Health Minister Jens Spahn told reporters in Berlin on Tuesday that he “welcomed” German media reports that the European Medicines Agency (EMA) would end the approval process for the Pfizer BioNTech coronavirus vaccine until December 23rd and not until December 23rd will complete. 29 meetings.
Later asked by The Associated Press if he had received direct confirmation that the vaccine would be approved by then, Spahn said, “Otherwise I wouldn’t have said that.”
However, he added: “The EU needs to make this known.”
Spahn would not say from whom he had received the confirmation, and the EMA could not be reached immediately for comment on exactly when it would publish its results on the approval process.
Germany on Tuesday increased pressure on European regulators to accelerate the review of a coronavirus vaccine. The health minister, a hospital association and several lawmakers are calling for the vaccine to receive the seal of approval by next week.
“Our goal is to get approval before Christmas,” Health Minister Jens Spahn told reporters. “We want to start vaccinating this year.”
Spahn added that he “welcomed” German media reports that the European Medicines Agency (EMA) will complete the approval process for the Pfizer BioNTech coronavirus vaccine by December 23, instead of at a December 29 meeting.
The EMA could not be reached immediately for an opinion on when exactly it would publish its results on the approval process.
Italy, where the European coronavirus outbreak broke out in February and now leads the continent in the COVID-19 death toll, is also pressing for a safe, expedited approval process.
“I hope that, in accordance with all safety procedures, the EMA can approve the Pfizer BioNTech vaccine earlier than expected and that vaccinations can also start as soon as possible in the countries of the European Union,” said Italian Health Minister Roberto Speranza in an explanation.
Spahn had been impatient with the EMA for days and found that Germany had set up around 440 vaccination centers, activated around 10,000 doctors and medical staff and was ready to start mass vaccinations immediately.
Spahn is pushing for rapid approval of a new vaccine developed by German BioNTech and American drug manufacturer Pfizer, which is already being used in the UK, the US, Canada and other countries. However, Germany cannot start vaccinations as it is still awaiting approval from the EMA, which evaluates drugs and vaccines for the 27 EU countries.
Seeing many Germans get the vaccine administered to thousands of people elsewhere was annoying for many Germans.
“It cannot be that a vaccine developed in Germany will not be approved and vaccinated until (here) in January,” said Christine Aschenberg-Dugnus, federal legislator for the business-friendly Free Democrats.
The German Hospital Association got involved and called on the EU to shorten the lengthy approval process and to issue an emergency approval for the Pfizer BioNTech vaccine.
“I wonder if we really need until December 29th to get vaccination approval in Europe – Europe should try to get emergency approval sooner,” Gerald Gass, president of the hospital association, told the RND media group . “That way we could go to nursing homes with mobile teams and vaccinate the residents before Christmas.”
EMA chief Emer Cooke said Monday that her team was already working “around the clock” but added that the vaccine approval schedule was under constant review, suggesting the date may change.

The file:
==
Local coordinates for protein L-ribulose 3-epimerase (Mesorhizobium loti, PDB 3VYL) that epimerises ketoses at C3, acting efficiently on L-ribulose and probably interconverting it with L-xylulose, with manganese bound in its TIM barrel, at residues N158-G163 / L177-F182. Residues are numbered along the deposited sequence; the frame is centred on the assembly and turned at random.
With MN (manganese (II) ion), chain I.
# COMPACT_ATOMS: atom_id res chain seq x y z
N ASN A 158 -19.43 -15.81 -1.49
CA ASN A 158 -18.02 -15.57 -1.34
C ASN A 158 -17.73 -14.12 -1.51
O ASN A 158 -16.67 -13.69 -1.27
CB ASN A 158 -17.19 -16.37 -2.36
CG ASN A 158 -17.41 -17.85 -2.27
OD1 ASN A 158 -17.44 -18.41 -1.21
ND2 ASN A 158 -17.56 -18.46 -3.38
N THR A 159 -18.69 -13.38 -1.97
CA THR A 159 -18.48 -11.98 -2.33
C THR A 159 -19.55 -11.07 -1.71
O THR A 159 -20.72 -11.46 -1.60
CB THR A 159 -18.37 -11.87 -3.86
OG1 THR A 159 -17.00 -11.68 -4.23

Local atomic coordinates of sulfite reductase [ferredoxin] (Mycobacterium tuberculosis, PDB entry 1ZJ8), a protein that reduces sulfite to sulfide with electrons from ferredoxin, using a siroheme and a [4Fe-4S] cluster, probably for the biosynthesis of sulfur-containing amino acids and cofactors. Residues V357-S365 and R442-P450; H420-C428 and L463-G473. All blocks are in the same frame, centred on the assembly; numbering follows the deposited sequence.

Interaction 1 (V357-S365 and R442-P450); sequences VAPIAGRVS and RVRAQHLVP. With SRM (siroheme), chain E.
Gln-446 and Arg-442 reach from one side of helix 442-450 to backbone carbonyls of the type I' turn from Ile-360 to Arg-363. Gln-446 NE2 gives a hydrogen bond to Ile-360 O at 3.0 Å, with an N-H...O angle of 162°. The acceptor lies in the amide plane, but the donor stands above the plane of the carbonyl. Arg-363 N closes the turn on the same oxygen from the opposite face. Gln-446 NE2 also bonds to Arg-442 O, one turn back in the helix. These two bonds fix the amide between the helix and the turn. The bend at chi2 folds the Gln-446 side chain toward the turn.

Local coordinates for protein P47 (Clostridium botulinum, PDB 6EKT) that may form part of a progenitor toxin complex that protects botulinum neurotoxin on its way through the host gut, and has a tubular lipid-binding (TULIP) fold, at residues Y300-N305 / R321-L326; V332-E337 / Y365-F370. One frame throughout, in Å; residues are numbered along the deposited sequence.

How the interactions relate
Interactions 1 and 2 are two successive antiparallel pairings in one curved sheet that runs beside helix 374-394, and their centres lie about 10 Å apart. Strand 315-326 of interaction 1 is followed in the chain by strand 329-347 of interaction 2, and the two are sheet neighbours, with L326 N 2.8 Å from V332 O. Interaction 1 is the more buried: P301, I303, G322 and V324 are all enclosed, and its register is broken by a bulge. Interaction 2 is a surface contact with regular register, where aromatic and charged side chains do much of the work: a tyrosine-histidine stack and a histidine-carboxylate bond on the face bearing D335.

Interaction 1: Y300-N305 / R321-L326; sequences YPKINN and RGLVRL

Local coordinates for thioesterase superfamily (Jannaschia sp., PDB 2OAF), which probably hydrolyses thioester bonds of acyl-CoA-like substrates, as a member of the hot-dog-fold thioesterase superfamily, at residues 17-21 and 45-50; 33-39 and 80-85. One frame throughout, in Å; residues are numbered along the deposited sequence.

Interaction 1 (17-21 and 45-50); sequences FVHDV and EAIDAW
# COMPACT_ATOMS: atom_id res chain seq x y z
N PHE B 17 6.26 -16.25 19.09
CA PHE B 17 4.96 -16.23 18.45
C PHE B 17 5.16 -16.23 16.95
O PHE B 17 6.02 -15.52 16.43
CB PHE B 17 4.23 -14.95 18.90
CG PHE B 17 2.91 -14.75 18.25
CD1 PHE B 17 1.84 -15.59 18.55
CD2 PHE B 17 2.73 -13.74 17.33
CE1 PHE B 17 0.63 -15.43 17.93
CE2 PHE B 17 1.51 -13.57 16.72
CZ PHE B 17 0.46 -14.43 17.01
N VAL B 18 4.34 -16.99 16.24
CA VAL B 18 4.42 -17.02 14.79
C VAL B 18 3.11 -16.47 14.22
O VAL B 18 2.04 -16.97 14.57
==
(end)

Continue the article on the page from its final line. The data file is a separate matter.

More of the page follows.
Part of the problem could be that the EU is trying to start vaccinations in all of its countries at the same time, and Germany may be better prepared than others.
Spahn’s growing fear comes from the fact that Germany has set records for new daily infections and virus deaths in recent weeks. Hospitals and medical groups across Germany have also repeatedly warned that they are reaching their limits in the care of COVID-19 patients. On Tuesday, 4,670 COVID-19 patients were treated in German intensive care units.
The nation will face a tough lockdown Wednesday as schools and most businesses close until at least January 10th to halt the exponential rise in COVID-19 cases.
According to Spahn’s ministry, Germany is ready to administer 3 to 4 million BioNTech vaccine doses in January and up to 11 million doses in the first quarter of 2021.
By the end of the summer, the country could vaccinate up to 60% of German citizens, said Spahn on Monday evening on the public broadcaster ZDF. The World Health Organization says around 60% to 70% of the population needs to be vaccinated to successfully fight the pandemic.
The Robert Koch Institute, Germany’s central disease control center, reported 14,432 new confirmed cases and 500 new deaths on Tuesday, the third highest number of daily deaths since the pandemic began. Germany has counted a total of over 22,600 virus deaths, which is still a third of the death toll in Italy or Great Britain.
The head of the Robert Koch Institute warned that the number of cases would continue to rise for some time after Germany was blocked on Wednesday. He expressed concern that older people and residents of nursing homes in particular are once again confronted with high numbers of infections.
“The over 80 age group is being affected more and more, and these are the people who become seriously ill or die,” warned Lothar Wieler.
Frank Jordans in Berlin, Nicole Winfield in Rome and Maria Cheng reported from Toronto, Canada.
Follow AP’s pandemic coverage at https://apnews.com/hub/coronavirus-pandemic and https://apnews.com/UnderstandingtheOutbreak
This story was published by a wire agency feed with no changes to the text. Only the heading was changed.